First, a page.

Livestock farming accounts for 14.5% of global emissions, while agriculture is responsible for 75% of global deforestation. Since we are already running out of natural resources, our crisis will worsen in future generations and reaching Net-Zero by 2030 is completely unachievable IF we don’t change our habits and attitudes towards the way we produce our food. It’s no surprise there are urgent calls for leaders at a global level to make this a primary point of action at COP26.

Two of the most apparent effects of climate emergencies are extreme weather conditions and a temperature rise. These issues severely disrupt food supplies and accessibility, but our current food production practices also contribute to the problem; it’s a double-edged sword. They are also the cause of the world’s huge food inequalities, creating a divide between those who have access to healthy and nutritious food and those who, unfortunately, do not have this privilege. 

The population is due to increase by 34% to almost 10 million by 2050. Food production needs to increase by a massive 70% to provide substantial food to the extra 9.1 million humans. 

For this increase to be sustainable at any level and to limit the effects on the planet, we require immediate action on using less land, less water, less energy and tackling soil degradation and the destruction of biodiversity. 

We can’t confront the climate emergency, nor can we reach a Net Zero economy without fixing broken global food systems first. 

The Future of Food for Sustainable Businesses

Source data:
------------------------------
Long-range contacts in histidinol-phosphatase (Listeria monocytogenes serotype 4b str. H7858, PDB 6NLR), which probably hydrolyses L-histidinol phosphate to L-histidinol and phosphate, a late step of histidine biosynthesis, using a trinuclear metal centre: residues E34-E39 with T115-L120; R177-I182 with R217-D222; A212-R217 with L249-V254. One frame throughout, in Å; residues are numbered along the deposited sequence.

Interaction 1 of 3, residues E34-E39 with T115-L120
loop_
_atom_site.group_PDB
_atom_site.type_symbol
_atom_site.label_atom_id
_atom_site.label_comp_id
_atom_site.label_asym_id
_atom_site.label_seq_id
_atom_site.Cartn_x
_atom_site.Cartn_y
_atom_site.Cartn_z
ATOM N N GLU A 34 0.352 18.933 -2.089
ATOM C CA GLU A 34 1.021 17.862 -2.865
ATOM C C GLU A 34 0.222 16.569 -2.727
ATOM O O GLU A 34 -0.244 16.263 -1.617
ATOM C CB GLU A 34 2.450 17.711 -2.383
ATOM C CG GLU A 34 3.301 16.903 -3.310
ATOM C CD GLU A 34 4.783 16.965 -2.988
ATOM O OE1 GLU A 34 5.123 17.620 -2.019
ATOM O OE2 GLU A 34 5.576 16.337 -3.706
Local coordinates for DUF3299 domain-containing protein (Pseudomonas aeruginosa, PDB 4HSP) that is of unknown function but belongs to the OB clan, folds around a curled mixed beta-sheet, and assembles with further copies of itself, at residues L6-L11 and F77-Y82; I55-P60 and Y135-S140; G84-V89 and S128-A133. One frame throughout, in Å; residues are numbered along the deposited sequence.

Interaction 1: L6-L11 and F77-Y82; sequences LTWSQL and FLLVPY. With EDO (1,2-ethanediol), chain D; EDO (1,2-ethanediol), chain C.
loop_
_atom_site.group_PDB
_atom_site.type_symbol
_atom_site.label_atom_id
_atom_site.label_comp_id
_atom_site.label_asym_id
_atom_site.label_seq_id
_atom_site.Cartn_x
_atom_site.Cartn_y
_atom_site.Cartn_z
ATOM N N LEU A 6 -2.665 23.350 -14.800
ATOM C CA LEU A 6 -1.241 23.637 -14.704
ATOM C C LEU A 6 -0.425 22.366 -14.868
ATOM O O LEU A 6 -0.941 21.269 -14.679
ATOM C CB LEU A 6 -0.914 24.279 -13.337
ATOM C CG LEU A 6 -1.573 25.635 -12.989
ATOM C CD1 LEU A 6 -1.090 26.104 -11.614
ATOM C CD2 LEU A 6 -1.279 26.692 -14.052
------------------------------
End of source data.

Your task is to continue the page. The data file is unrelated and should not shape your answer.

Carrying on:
On a positive note, we can make a huge improvement even with the slightest shift in behaviours. But, our aim is not slightly; the goal is a complete overhaul.

Changes towards a more sustainable approach to the production and consumption of food can begin immediately, and many countries are already paving the way for healthier and more planet-conscious food systems. 

By employing new or emerging technology and research, there are countless ways to ensure the future of the industry is sustainable. The UK is currently planning a deforestation-free supply chain, creating a food waste strategy, and drafting a long-term national food plan for all four nations. 

What does sustainable progress in the industry look like, and how can businesses adapt the way our food is produced and consumed for the greater good of reaching Net Zero?

  • Organic farming
  • Urban farming
  • Lab-grown meats
  • Sustainable diets; reduced meat consumption or plat-based
  • Reduction of food waste 
  • Sustainable fishing 
  • Eco-friendly packaging
  • Improve energy and water efficiency 
  • Local sourcing and organic food produce 

Eradicating a global issue will always be a tremendous task, but change is urgent. We can all start to make a change by reinventing the way we operate our small food businesses and our behaviours at home. 

Businesses can refresh their protocols to reduce their environmental footprint and maybe eventually operate with a carbon negative impact; that’s the dream!

 

If you’re starting up a sustainable food business, we have London commercial kitchens, dark kitchens and delivery kitchens to rent to suit your needs. Book a viewing at any of our London kitchen locations, or give us a call for details on how our spaces can help your sustainable brand succeed.

by Dephna